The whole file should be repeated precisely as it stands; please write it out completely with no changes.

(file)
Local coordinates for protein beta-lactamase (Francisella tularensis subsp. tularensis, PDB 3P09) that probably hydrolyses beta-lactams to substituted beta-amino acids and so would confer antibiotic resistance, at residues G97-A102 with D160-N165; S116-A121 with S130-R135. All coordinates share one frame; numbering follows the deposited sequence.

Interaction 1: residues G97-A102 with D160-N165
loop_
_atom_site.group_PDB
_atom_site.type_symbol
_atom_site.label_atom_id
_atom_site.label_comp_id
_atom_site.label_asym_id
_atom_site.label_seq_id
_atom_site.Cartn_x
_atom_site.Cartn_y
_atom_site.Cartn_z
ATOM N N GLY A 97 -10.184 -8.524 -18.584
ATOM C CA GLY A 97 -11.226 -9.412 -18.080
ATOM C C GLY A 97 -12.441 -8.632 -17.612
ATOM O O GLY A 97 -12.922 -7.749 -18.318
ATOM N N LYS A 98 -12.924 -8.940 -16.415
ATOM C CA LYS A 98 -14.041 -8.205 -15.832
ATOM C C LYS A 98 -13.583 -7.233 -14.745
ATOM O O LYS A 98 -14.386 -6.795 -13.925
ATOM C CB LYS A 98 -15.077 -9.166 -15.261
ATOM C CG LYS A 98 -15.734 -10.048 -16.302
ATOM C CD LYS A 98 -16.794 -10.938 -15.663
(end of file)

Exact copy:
Local coordinates for protein beta-lactamase (Francisella tularensis subsp. tularensis, PDB 3P09) that probably hydrolyses beta-lactams to substituted beta-amino acids and so would confer antibiotic resistance, at residues G97-A102 with D160-N165; S116-A121 with S130-R135. All coordinates share one frame; numbering follows the deposited sequence.

Interaction 1: residues G97-A102 with D160-N165
loop_
_atom_site.group_PDB
_atom_site.type_symbol
_atom_site.label_atom_id
_atom_site.label_comp_id
_atom_site.label_asym_id
_atom_site.label_seq_id
_atom_site.Cartn_x
_atom_site.Cartn_y
_atom_site.Cartn_z
ATOM N N GLY A 97 -10.184 -8.524 -18.584
ATOM C CA GLY A 97 -11.226 -9.412 -18.080
ATOM C C GLY A 97 -12.441 -8.632 -17.612
ATOM O O GLY A 97 -12.922 -7.749 -18.318
ATOM N N LYS A 98 -12.924 -8.940 -16.415
ATOM C CA LYS A 98 -14.041 -8.205 -15.832
ATOM C C LYS A 98 -13.583 -7.233 -14.745
ATOM O O LYS A 98 -14.386 -6.795 -13.925
ATOM C CB LYS A 98 -15.077 -9.166 -15.261
ATOM C CG LYS A 98 -15.734 -10.048 -16.302
ATOM C CD LYS A 98 -16.794 -10.938 -15.663